What conditions require prenatal surgery?

Birth defects are common. Data from 2016 showed that one in 25 babies in Canada are born with a birth defect, also known as a congenital anomaly. In 2021, it was reported 930 people died from a congenital anomaly, deformation or chromosomal anomaly that year.

While some conditions aren't life-threatening, they can "cause disabilities after birth," according to the Cleveland Clinic. "Surgeons commonly treat these conditions after delivery. But treating them before birth can improve long-term outcomes."

Fetal surgery can treat the following conditions, as listed by the Cleveland Clinic:

  • Monochorionic twin complications

  • Spina bifida

  • Congenital lung malformations

  • Congenital diaphragmatic hernia

  • Congenital high airway obstruction syndrome

  • Mediastinal or pericardial teratoma

  • Sacrococcygeal teratoma

  • Amniotic band syndrome

  • Lower urinary tract obstruction

  • Large neck masses that cause airway compression

In Canada, the first in-utero spina bifida operation was completed in 2017 at the Ontario Fetal Centre.

Gynecologist doctor holds scalpel and abortion anatomy of fetus of child. Termination of pregnancy concept
For minor procedures, surgeons might use ultrasound or fetoscopy, but open surgery may be required in some cases. (Getty)

What does fetal surgery look like?

The Cleveland Clinic explained in-utero surgery looks differently depending on the condition being treated.

For minor procedures, surgeons might use ultrasound or fetoscopy, where a small instrument is inserted into the uterus in order to see the fetus. That allows surgeons to visualize the baby and "guide surgical instruments through small holes," according to the Cleveland Clinic.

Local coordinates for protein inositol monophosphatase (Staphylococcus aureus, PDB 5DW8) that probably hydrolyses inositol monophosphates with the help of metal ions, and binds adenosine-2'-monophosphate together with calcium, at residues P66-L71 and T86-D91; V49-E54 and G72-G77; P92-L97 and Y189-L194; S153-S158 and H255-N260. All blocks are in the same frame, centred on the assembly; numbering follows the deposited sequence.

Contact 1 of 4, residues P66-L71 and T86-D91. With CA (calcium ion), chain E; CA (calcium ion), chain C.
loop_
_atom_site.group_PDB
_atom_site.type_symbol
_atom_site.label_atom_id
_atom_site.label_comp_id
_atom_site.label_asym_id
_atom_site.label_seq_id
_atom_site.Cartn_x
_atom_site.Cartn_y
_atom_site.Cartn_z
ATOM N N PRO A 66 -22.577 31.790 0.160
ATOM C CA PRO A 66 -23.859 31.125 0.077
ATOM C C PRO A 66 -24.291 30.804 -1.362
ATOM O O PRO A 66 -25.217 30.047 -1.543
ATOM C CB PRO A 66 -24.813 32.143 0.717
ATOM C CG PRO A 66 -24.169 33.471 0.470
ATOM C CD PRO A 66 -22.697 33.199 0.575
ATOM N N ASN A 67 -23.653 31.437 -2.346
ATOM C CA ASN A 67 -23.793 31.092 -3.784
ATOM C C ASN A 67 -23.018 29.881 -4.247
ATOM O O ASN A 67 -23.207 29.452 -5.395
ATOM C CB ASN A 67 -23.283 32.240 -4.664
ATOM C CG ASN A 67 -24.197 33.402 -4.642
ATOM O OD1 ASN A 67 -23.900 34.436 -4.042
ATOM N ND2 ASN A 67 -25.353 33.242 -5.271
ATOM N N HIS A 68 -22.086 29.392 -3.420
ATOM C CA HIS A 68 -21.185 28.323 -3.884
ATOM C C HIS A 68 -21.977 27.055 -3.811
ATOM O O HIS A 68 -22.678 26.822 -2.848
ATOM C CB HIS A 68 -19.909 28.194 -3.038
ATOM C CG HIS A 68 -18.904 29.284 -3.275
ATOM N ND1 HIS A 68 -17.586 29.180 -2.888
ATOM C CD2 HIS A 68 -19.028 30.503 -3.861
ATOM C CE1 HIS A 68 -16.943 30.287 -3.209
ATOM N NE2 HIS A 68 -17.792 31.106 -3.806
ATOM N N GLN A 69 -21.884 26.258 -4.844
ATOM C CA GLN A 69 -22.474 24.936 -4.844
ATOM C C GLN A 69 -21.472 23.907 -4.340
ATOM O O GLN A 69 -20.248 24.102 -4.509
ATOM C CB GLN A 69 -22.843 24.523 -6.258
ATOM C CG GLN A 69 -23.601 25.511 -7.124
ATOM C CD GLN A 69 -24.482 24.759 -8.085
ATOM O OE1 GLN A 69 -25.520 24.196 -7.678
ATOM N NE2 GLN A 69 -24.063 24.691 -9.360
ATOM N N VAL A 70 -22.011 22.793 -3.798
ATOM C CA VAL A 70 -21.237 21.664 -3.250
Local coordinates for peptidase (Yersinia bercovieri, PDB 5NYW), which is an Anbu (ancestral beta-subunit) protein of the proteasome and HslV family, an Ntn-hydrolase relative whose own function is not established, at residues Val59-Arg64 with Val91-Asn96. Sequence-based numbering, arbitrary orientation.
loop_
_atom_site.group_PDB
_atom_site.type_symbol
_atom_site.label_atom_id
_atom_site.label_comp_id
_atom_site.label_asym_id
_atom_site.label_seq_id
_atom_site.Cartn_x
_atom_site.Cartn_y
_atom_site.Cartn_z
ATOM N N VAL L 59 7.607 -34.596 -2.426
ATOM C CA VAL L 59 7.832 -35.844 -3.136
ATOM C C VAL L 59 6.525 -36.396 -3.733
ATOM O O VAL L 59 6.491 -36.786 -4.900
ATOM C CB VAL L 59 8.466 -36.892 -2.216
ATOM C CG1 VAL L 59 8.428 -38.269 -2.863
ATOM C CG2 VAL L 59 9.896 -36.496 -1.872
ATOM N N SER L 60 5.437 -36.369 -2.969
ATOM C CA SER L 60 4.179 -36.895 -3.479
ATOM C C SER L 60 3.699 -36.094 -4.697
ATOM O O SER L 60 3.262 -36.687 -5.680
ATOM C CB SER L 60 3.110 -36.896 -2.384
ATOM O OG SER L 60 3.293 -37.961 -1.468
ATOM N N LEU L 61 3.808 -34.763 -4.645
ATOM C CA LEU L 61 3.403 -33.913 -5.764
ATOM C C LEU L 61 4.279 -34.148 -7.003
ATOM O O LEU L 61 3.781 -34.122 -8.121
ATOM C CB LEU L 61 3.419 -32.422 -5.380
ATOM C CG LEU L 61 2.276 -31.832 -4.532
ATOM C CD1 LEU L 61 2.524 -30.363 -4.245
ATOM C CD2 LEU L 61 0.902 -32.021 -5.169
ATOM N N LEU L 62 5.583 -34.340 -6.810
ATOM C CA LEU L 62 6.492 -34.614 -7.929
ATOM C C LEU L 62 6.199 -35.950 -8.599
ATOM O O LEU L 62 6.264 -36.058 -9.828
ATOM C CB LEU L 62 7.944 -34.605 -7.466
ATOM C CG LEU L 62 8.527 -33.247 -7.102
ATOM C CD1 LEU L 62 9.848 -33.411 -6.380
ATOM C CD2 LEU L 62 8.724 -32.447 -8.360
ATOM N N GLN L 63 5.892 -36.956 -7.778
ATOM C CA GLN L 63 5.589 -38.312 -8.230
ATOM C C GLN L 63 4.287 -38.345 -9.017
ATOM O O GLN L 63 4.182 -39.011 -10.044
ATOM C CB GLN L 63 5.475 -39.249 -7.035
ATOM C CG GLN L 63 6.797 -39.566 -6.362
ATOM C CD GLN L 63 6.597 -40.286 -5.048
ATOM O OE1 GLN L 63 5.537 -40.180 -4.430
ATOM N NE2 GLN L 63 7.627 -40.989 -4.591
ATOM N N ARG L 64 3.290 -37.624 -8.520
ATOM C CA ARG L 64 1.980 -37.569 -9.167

Some conditions, however, may require open surgery which can be "more complex."

"Surgeons have to take care to keep the amniotic environment intact while operating," the Cleveland Clinic noted. "They use special staplers to prevent leaking and continuous infusions to replace lost amniotic fluid."

Are there any risks to the surgery?

A 2019 study on maternal complications in fetal surgery that looked at cases of more than 9,400 patients revealed there was a lack of data on complications.

In open fetal surgeries, maternal complications occurred in 6.2 per cent of fetoscopic and 20.9 per cent of open fetal surgeries. Serious maternal complications occurred in 1.7 per cent and 4.5 per cent of respective procedures.

Mayo Clinic explained some risks of prenatal surgery include:

  • A rupture of the uterus after surgery

  • Fetal death

  • Operative complications

  • Early labor

  • The potential failure to treat the birth defect

The Cleveland Clinic added blood loss and the need for a blood transfusion as potential risks to the mother, as well as uterine thinning which can affect future pregnancies.

The agency also noted "stress and emotions are high" when families deal with congenital conditions and pregnancy complications.

"This can make the decision process especially difficult for you and your family. You want the best outcome for everyone involved. Your health care team wants that, too."